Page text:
What is the sail area-displacement ratio (SA/D) of a sailboat?

When exploring the purchase of a bluewater sailboat, or any sailboat for that matter, you’ve probably encountered various ratios that offer insights into the sailboat’s handling or traits, tailored to its intended application. Among these is the Sail Area to Displacement ratio (SA/D), a valuable metric that can shed light on the performance potential across all types of vessels, from daysailers and racers to bluewater sailboats. In this article, we aim to provide you with an understanding of what this ratio signifies, the method for calculating it, and the important considerations to bear in mind when applying it to assess sailboat performance.

What is the sail area-displacement ratio (SA/D) of a sailboat?

The fundamental insight provided by the SA/D ratio is an estimation of a sailboat’s sailing power in relation to its weight. This metric offers a glimpse into the vessel’s power efficiency based on its sail area, for instance, indicating potential speed in light wind conditions. It is derived from the sail size required to propel a specific volume of water, corresponding to the boat’s displacement.

This ratio serves as a straightforward method to gauge performance and speed. However, it’s important to remember that numerous other factors also play significant roles in affecting a sailboat’s capabilities, and these should be considered for a comprehensive understanding of its performance.

How do you calculate the sail area-displacement ratio (SA/D) of a sailboat?

What do you need to figure out the SA/D ratio? Just the sail area in square feet and the boat’s weight in pounds. In the equation, you divide the pounds by 64 to change it into cubic feet (since a cubic foot of salt water weighs 64 pounds). Then, the bottom number of the formula is raised to the power of 2/3.

You might ask, why make the formula this tricky? Why not just divide the sail area by the weight? Well, the inventor wanted the SA/D ratio to not depend on units, meaning they preferred a plain number like ’20’ instead of ’20ft²/lb’.

To get the specific details for your boat, sailboatdata.com should have everything you need. Usually, they’ve even done the math for you, and you can find the ratio already calculated on their website.

So lets try to calculate this according to the data of our Fellowship 28:

The specifications:

  • Smallest sail area according to the original brochure (Jib + Main): 283 ft² (largest according to the brochure would be 363 ft²)
  • Displacement according to the original brochure 7,937 lb

The Fellowship 28 features an SA/D ratio of 11.38, a figure that positions it closer to a motorsailer than a high-performance sailing yacht. This highlights a critical issue with the ratio: its reliability is contingent upon accurate data. If we use the maximum sail area listed in the brochure, the ratio increases to 14.60, shifting its classification towards that of a more leisurely ocean cruiser. This topic will be explored in greater detail further on in our article.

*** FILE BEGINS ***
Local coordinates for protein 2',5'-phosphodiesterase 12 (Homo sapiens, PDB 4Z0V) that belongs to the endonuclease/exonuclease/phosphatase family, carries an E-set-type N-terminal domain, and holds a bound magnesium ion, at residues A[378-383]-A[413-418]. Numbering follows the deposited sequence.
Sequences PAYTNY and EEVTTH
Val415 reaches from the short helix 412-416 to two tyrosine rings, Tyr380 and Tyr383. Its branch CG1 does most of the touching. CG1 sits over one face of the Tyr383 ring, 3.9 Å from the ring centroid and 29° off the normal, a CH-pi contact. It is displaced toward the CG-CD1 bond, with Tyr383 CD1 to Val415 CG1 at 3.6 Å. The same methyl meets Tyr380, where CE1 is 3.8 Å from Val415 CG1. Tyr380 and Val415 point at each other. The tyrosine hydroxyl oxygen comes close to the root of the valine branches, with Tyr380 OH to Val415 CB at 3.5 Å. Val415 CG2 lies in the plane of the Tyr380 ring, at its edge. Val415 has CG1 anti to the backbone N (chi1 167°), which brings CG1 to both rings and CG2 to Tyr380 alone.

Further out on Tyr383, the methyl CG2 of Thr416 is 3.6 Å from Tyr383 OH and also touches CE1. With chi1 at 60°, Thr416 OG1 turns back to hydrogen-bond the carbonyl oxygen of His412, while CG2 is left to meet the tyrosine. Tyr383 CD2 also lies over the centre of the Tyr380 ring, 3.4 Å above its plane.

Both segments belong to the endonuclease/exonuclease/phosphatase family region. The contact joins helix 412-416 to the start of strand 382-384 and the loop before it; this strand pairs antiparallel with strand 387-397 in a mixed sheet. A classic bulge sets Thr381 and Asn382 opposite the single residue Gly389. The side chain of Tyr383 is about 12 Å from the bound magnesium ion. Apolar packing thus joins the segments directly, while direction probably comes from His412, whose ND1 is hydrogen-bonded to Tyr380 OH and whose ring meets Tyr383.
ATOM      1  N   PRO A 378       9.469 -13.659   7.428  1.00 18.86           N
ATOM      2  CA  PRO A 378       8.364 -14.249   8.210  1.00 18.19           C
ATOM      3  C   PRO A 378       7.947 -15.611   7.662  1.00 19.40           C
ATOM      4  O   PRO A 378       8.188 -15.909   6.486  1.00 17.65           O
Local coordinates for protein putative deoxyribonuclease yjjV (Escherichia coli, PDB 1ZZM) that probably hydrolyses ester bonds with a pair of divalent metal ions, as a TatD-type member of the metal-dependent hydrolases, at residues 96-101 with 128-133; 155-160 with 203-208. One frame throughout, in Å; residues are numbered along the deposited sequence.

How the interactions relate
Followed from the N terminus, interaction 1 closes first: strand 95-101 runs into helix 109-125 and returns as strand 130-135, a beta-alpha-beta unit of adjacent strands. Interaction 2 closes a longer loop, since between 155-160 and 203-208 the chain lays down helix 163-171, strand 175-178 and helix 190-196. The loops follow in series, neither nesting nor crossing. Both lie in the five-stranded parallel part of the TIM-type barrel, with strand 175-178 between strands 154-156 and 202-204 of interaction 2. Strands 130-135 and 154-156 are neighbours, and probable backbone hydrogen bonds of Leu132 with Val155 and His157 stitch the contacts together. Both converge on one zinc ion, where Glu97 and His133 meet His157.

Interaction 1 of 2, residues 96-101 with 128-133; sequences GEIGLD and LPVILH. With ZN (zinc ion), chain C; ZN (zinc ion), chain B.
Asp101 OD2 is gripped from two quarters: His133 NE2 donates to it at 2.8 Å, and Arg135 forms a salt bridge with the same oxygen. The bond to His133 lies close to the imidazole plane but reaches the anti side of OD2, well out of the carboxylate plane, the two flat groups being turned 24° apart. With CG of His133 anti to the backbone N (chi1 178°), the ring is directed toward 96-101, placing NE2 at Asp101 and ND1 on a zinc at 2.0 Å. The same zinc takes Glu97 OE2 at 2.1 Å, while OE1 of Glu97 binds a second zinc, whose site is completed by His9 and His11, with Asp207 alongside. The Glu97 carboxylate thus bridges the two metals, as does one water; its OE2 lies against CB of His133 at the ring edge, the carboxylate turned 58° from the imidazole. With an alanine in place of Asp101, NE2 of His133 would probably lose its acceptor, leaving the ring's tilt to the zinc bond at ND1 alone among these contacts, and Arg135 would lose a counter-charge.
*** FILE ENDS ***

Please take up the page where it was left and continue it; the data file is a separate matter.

Categories of the SA/D

The SA/D serves as a metric to classify sailboats by their respective values. In the following section, we explore how renowned yacht designer Ted Brewer, who also came up with the Comfort Ratio, organizes these vessels in his book “Understanding Boat Design.”

Boat TypeSA/D
Motorsailers13 – 14
Slow auxiliary sailboats14 – 15
Average offshore cruisers15 – 16
Coastal cruisers16 – 17
Racing yachts17 – 19
Ultra light racers20+

Important things to consider when interpreting the CR value

Always compare apples with apples

The SA/D ratio by itself doesn’t offer much clarity—yes, it allows you to categorize a boat as we’ve discussed, but it only provides a ballpark figure of performance. As seen in our previous calculation, the presence of a larger Genoa significantly influences this metric. Thus, exercise caution when comparing different boats. Ensure that the sail configurations and types are alike. Particularly when purchasing a new boat, pay attention to how the manufacturer calculated this ratio. Some might inflate the ratio by opting for larger sails, such as overlapping genoas, or by basing the weight on the boat’s bare-bones delivery state, devoid of any additional load.

Taking other factors into account

While the SA/D ratio serves as a handy benchmark for comparing similar boats, it’s not the ultimate determinant of a boat’s behavior in specific sea or wind conditions. Remember to consider other aspects like the shape and form of the keel, the design of the bow and stern, weight distribution, and other such traits to determine the best fit for your needs. Reflect on your intended use for the boat; the requirements for a cruising vessel differ markedly from those of a racing yacht, for example.

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